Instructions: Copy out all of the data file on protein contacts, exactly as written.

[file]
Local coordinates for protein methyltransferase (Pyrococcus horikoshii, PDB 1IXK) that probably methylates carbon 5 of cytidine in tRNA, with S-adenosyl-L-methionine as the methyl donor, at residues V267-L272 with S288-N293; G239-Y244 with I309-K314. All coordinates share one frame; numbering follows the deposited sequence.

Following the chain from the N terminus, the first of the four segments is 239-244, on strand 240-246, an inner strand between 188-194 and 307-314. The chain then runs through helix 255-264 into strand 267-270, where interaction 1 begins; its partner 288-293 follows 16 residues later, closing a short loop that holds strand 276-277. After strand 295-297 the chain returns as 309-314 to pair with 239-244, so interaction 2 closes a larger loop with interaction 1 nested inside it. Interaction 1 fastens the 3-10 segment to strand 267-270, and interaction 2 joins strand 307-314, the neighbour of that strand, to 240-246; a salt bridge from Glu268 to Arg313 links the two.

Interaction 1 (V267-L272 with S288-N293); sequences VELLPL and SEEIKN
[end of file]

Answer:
Local coordinates for protein methyltransferase (Pyrococcus horikoshii, PDB 1IXK) that probably methylates carbon 5 of cytidine in tRNA, with S-adenosyl-L-methionine as the methyl donor, at residues V267-L272 with S288-N293; G239-Y244 with I309-K314. All coordinates share one frame; numbering follows the deposited sequence.

Following the chain from the N terminus, the first of the four segments is 239-244, on strand 240-246, an inner strand between 188-194 and 307-314. The chain then runs through helix 255-264 into strand 267-270, where interaction 1 begins; its partner 288-293 follows 16 residues later, closing a short loop that holds strand 276-277. After strand 295-297 the chain returns as 309-314 to pair with 239-244, so interaction 2 closes a larger loop with interaction 1 nested inside it. Interaction 1 fastens the 3-10 segment to strand 267-270, and interaction 2 joins strand 307-314, the neighbour of that strand, to 240-246; a salt bridge from Glu268 to Arg313 links the two.

Interaction 1 (V267-L272 with S288-N293); sequences VELLPL and SEEIKN